Westra J, Andersen BK, Campo G, et al. Diagnostic Performance of In-Procedure Angiography-Derived Quantitative Flow Reserve Compared to Pressure-Derived Fractional Flow Reserve: The FAVOR II Europe-Japan Study. J Am Heart Assoc. 2018;7(14):e009603 Published 2018 Jul 6.

    Article  Google Scholar 

  21. 21.

    Westra J, Tu S, Winther S, et al. Evaluation of coronary artery stenosis by quantitative flow ratio during invasive coronary angiography: the WIFI II study (wire-free functional imaging II). Circ Cardiovasc Imaging. 2018;11(3):e007107.

    Article  Google Scholar 

  22. 22.

    Chen ZM, Jiang LX, Chen YP, Xie JX, Pan HC, Peto R, Collins R, Liu LS. COMMIT (ClOpidogrel and Metoprolol in Myocardial Infarction Trial) collaborative group. Addition of clopidogrel to aspirin in 45,852 patients with acute myocardial infarction: randomised placebo-controlled trial. Lancet. 2005;366:1607–21.

    Article  CAS  Google Scholar 

  23. 23.

    Xing L, Yamamoto E, Sugiyama T, Jia H, Ma L, Hu S, Wang C, Zhu Y, Li L, Xu M, Liu H, Bryniarski K, Hou J, Zhang S, Lee H, Yu B, Jang IK. EROSION study (effective anti-thrombotic therapy without stenting: intravascular optical coherence tomography-based Management in Plaque Erosion): a 1-year follow-up report. Circ Cardiovasc Interv. 2017;10:e005860.

    Article  Google Scholar 

  24. 24.

    Chahine RA, Feldman RL, Giles TD, Nicod P, Raizner AE, Weiss RJ, Vanov SK. Amlodipine study 160 group. Randomized placebo-controlled trial of amlodipine in vasospastic angina. J Am Coll Cardiol. 1993;21:1365–70.

    Article  CAS  Google Scholar 

  25. 25.

    Safdar B, Spatz ES, Dreyer RP, Beltrame JF, Lichtman JH, Spertus JA, Reynolds HR, Geda M, Bueno H, Dziura JD, Krumholz HM, D’Onofrio G. Presentation, clinical profile, and prognosis of young patients with myocardial infarction with nonobstructive coronary arteries (MINOCA): results from the VIRGO study. J Am Heart Assoc. 2018;7:e009174.

    Article  Google Scholar 

  26. 26.

    Pasupathy S, Air T, Dreyer RP, Tavella R, Beltrame JF. Systematic review of patients presenting with suspected myocardial infarction and nonobstructive coronary arteries [published correction appears in circulation. 2015;131:e475]. Circulation. 2015;131:861–70.

    Article  CAS  Google Scholar 

Download references

Acknowledgements

Authors would like to appreciate Dr. Iokfai Cheang (The First Affiliated Hospital of Nanjing Medical University) for his kind language editing service.

Funding

This paper was funded by “Natural Science Foundation of Jiangsu Provincial (BK2012648 to Hui Wang)” and “Six talent peaks” project in Jiangsu Province (2015-WSN-033)”. The funding body played no role in the design, writing or decision to publish this manuscript.

Author information

Affiliations

Authors

Contributions

MH L was involved in compilation of data and the major contributor writing the manuscript. Y L was responsible for the clinical follow-up care. H W was the chief consultant author involved in the management of the case. All the authors have read and approved the submitted manuscript.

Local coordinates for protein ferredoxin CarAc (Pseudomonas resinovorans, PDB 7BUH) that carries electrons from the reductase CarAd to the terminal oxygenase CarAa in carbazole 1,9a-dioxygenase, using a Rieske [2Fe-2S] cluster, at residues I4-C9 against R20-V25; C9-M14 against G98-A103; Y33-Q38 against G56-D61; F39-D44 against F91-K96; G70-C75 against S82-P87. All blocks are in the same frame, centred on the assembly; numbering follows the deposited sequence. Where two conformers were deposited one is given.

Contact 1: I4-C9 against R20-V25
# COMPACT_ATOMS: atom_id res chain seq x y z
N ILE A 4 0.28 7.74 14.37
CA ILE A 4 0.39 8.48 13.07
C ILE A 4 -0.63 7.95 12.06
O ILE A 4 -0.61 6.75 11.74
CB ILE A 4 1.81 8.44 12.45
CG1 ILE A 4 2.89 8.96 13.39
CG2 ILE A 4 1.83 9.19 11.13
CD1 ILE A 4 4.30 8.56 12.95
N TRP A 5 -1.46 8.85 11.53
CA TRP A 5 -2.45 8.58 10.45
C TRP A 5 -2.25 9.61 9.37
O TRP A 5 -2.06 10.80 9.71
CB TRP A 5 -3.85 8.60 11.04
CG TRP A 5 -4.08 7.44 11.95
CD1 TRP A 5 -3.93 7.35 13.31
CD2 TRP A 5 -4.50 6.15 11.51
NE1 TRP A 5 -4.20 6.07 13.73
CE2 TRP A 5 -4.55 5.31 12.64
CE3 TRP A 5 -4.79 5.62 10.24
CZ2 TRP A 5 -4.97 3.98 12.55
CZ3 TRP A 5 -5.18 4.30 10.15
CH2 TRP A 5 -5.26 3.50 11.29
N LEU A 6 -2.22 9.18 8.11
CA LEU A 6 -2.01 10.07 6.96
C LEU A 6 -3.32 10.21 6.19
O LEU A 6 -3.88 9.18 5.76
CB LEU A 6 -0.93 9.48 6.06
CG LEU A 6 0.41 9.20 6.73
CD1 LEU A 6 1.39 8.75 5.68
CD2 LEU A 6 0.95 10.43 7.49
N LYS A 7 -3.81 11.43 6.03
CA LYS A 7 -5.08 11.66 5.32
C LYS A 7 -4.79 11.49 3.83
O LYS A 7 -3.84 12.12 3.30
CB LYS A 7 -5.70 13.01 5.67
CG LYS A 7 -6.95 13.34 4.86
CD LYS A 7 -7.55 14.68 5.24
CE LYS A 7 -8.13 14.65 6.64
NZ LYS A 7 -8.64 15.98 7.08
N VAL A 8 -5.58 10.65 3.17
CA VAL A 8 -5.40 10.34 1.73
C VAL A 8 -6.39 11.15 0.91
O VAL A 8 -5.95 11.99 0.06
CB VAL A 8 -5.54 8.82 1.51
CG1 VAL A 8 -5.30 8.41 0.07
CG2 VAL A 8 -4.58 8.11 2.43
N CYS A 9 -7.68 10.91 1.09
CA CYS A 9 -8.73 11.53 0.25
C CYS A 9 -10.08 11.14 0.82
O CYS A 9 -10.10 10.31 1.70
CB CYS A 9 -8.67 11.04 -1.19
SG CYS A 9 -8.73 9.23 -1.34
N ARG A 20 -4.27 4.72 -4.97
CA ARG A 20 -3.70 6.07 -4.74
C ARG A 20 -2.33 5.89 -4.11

Corresponding author

Correspondence to Hui Wang.

Ethics declarations

Ethics approval and consent to participate

Not applicable.

Consent for publication

Written informed consent was obtained from the patient for publication of this case report and any accompanying images. A copy of the written consent is available for review by the Editor-in-Chief of this journal.

Competing interests

The authors declare that they have no competing interests.

Additional information

Publisher’s Note

Springer Nature remains neutral with regard to jurisdictional claims in published maps and institutional affiliations.

Rights and permissions

Open Access This article is licensed under a Creative Commons Attribution 4.0 International License, which permits use, sharing, adaptation, distribution and reproduction in any medium or format, as long as you give appropriate credit to the original author(s) and the source, provide a link to the Creative Commons licence, and indicate if changes were made. The images or other third party material in this article are included in the article's Creative Commons licence, unless indicated otherwise in a credit line to the material. If material is not included in the article's Creative Commons licence and your intended use is not permitted by statutory regulation or exceeds the permitted use, you will need to obtain permission directly from the copyright holder. To view a copy of this licence, visit http://creativecommons.org/licenses/by/4.0/. The Creative Commons Public Domain Dedication waiver (http://creativecommons.org/publicdomain/zero/1.0/) applies to the data made available in this article, unless otherwise stated in a credit line to the data.

Reprints and Permissions

About this article

Verify currency and authenticity via CrossMark

Cite this article

Li, M., Liu, Y. & Wang, H. Diagnosis and prognosis of myocardial infarction in a patient without obstructive coronary artery disease during bronchoscopy: a case study and literature review. BMC Cardiovasc Disord 20, 185 (2020). https://doi.org/10.1186/s12872-020-01458-5

Download citation

Keywords

  • Myocardial infarction
  • Myocardial infarction in the absence of obstructive coronary artery disease (MINOCA)
  • Bronchoscopy
  • Case study